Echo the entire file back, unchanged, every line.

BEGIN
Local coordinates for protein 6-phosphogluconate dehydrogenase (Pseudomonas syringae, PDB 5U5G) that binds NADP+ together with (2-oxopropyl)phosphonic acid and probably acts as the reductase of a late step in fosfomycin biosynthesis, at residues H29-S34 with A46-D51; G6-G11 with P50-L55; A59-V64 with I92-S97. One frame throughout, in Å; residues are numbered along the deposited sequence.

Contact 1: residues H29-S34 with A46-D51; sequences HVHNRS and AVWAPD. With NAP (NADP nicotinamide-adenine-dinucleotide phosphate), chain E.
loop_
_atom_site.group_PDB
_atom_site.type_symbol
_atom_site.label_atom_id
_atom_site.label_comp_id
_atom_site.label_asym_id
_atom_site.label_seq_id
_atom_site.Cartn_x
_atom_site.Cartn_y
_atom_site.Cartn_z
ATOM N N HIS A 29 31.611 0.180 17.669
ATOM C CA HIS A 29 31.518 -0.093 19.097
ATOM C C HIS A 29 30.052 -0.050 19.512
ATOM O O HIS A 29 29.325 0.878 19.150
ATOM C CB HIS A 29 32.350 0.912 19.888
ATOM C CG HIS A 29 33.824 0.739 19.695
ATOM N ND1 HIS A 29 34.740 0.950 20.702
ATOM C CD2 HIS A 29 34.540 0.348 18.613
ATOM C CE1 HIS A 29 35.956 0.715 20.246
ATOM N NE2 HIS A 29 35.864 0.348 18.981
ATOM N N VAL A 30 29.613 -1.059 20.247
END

Local coordinates for protein 6-phosphogluconate dehydrogenase (Pseudomonas syringae, PDB 5U5G) that binds NADP+ together with (2-oxopropyl)phosphonic acid and probably acts as the reductase of a late step in fosfomycin biosynthesis, at residues H29-S34 with A46-D51; G6-G11 with P50-L55; A59-V64 with I92-S97. One frame throughout, in Å; residues are numbered along the deposited sequence.

Contact 1: residues H29-S34 with A46-D51; sequences HVHNRS and AVWAPD. With NAP (NADP nicotinamide-adenine-dinucleotide phosphate), chain E.
loop_
_atom_site.group_PDB
_atom_site.type_symbol
_atom_site.label_atom_id
_atom_site.label_comp_id
_atom_site.label_asym_id
_atom_site.label_seq_id
_atom_site.Cartn_x
_atom_site.Cartn_y
_atom_site.Cartn_z
ATOM N N HIS A 29 31.611 0.180 17.669
ATOM C CA HIS A 29 31.518 -0.093 19.097
ATOM C C HIS A 29 30.052 -0.050 19.512
ATOM O O HIS A 29 29.325 0.878 19.150
ATOM C CB HIS A 29 32.350 0.912 19.888
ATOM C CG HIS A 29 33.824 0.739 19.695
ATOM N ND1 HIS A 29 34.740 0.950 20.702
ATOM C CD2 HIS A 29 34.540 0.348 18.613
ATOM C CE1 HIS A 29 35.956 0.715 20.246
ATOM N NE2 HIS A 29 35.864 0.348 18.981
ATOM N N VAL A 30 29.613 -1.059 20.247